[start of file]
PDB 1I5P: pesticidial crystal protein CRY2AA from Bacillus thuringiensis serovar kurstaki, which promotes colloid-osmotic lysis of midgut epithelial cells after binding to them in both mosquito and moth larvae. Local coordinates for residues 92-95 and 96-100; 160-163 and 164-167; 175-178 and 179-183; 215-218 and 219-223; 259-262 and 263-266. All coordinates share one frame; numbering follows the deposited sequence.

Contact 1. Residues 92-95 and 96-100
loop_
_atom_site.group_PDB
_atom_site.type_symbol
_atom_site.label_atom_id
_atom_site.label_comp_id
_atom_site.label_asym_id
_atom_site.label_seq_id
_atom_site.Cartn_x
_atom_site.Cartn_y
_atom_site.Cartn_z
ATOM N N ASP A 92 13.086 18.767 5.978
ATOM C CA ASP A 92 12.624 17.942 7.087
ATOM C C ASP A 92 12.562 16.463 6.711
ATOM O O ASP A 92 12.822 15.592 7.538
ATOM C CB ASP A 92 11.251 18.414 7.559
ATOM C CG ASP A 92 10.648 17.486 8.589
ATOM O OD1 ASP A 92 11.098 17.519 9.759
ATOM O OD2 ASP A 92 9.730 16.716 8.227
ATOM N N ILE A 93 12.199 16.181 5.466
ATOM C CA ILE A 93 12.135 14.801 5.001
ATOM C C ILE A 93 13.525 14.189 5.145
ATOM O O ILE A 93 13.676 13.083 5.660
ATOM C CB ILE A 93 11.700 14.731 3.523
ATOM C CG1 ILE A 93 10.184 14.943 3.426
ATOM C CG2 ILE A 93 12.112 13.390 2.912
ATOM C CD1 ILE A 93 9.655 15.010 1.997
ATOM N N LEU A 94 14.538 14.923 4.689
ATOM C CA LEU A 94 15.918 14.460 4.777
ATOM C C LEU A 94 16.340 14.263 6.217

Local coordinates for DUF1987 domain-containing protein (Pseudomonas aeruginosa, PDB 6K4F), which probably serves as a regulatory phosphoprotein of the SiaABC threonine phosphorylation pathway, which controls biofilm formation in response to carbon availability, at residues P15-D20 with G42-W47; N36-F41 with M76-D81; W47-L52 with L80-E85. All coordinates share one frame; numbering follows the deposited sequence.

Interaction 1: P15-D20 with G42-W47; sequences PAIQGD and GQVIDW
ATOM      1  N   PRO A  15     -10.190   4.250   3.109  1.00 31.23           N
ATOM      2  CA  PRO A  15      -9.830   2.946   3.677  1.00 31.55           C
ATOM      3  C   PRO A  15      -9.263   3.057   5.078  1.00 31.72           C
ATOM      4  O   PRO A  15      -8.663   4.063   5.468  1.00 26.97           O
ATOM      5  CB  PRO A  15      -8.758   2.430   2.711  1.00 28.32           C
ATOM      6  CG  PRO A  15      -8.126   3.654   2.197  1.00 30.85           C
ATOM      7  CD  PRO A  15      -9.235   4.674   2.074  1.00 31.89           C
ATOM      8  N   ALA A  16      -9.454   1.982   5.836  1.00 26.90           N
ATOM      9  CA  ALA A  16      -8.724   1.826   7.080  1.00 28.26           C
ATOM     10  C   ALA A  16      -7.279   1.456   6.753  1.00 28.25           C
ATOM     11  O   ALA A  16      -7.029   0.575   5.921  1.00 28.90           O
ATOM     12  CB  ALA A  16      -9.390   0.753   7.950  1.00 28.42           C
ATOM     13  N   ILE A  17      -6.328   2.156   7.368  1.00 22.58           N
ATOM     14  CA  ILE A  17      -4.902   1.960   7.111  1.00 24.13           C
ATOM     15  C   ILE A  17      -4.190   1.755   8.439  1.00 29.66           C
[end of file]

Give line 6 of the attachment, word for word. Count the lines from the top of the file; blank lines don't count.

_atom_site.label_atom_id